As stated above, one of several methods may be employed in accordance with the present invention for text collision resolution (step 503 of FIG. 5)). It is to be understood that the term “overlap” in relation to the text collision resolution process corresponds to text not ink; so these methods can be easily adapted to use variable width fonts. Referring to FIG. 11, a flow diagram illustrates one method for text collision resolution in accordance with the present invention. Initially, each text result is formatted to fit its corresponding bounding region by selecting the font height and width to fit into the bounding region (step 1101). Next, the text is placed on the page based on the bounding region location (step 1102). With this method, the text is placed at an absolute location—it is not fit to a grid. This method allows text to overlap but only in those locations where it overlaps on the ink page. Next, the text/recognition results are displayed (display page state) (step 1003) and program control returns to step 207 of FIG. 2.
Referring now to FIG. 12, a flow diagram illustrates another method for resolving text collisions which may be employed in accordance with the present invention. Initially, program control begins by obtaining each line of the page starting at the top of the page (step 1201) and processing each line from top to bottom (steps 1202 and 1203). For each line having text results (step 1204), the second word is processed (1205) and compared with the first word of the line (step 1206). If it is determined that the current text result (word) X-overlaps any previous text result (affirmative decision in step 1206), the current word will be moved to the right until there is a space between the current word and the previous word in the sorted list (step 1208). On the other hand, if it is determined that the current word does not X-overlap any previous word of the line (negative determination in step 1206), the current word will be remain at its corresponding grid point (step 1207). (It is to be understood that the current word and the previous word will always be the second and first word, respectively, for the first iteration of text collision resolution for a given line, and the first word of a grid line is left where it is.) A determination is then made as to whether there are more text words in the line (step 1209). If there are more text words (affirmative decision in step 1209), the next text word is obtained (step 1210) and compared to the previous word (step 1206). This process is then repeated for the given line until there are no more words in the line (negative determination in step 1209) and until there are no more lines (negative determination instep 1202) and the recognition results are displayed (step 1211). Program control then returns to step 207 of FIG. 2.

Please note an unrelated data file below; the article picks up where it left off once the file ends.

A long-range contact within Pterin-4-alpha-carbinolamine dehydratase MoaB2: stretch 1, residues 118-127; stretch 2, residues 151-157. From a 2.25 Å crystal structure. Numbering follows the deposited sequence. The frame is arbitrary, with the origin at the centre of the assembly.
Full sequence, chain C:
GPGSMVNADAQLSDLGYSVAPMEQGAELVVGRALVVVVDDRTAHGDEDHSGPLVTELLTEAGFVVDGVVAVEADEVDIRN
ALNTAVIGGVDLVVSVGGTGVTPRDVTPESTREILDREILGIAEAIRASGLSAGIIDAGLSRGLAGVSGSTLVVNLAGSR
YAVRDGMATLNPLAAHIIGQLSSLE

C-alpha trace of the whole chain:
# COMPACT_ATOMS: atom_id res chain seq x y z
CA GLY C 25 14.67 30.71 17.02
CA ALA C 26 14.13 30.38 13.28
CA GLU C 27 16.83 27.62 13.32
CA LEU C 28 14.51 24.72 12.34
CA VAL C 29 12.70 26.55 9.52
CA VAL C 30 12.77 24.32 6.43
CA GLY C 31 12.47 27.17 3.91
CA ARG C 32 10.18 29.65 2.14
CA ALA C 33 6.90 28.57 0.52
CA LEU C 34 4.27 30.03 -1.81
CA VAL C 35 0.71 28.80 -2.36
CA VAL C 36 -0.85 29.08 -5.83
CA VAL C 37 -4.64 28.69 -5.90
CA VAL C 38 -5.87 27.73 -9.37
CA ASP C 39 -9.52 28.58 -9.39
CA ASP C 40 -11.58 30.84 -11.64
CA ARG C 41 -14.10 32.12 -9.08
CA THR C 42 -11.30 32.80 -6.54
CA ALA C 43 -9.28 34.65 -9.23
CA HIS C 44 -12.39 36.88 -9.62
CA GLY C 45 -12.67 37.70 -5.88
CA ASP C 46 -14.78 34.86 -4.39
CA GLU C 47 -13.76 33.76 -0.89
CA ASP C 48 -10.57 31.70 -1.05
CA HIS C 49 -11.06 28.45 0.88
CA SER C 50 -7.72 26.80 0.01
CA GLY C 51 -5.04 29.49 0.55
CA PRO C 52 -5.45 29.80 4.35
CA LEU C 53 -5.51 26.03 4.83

Although illustrative embodiments have been described herein with reference to the accompanying drawings, it is to be understood that the present system and method is not limited to those precise embodiments, and that various other changes and modifications may be affected therein by one skilled in the art without departing from the scope or spirit of the invention. All such changes and modifications are intended to be included within the scope of the invention as defined by the appended claims.
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|Mar 31, 1999||AS||Assignment|
Owner name: INTERNATIONAL BUSINESS MACHINES CORPORATION, NEW Y
Free format text: ASSIGNMENT OF ASSIGNORS INTEREST;ASSIGNORS:PERRONE, MICHAEL P.;RATZLAFF, EUGENE H.;REEL/FRAME:009870/0348
Effective date: 19990330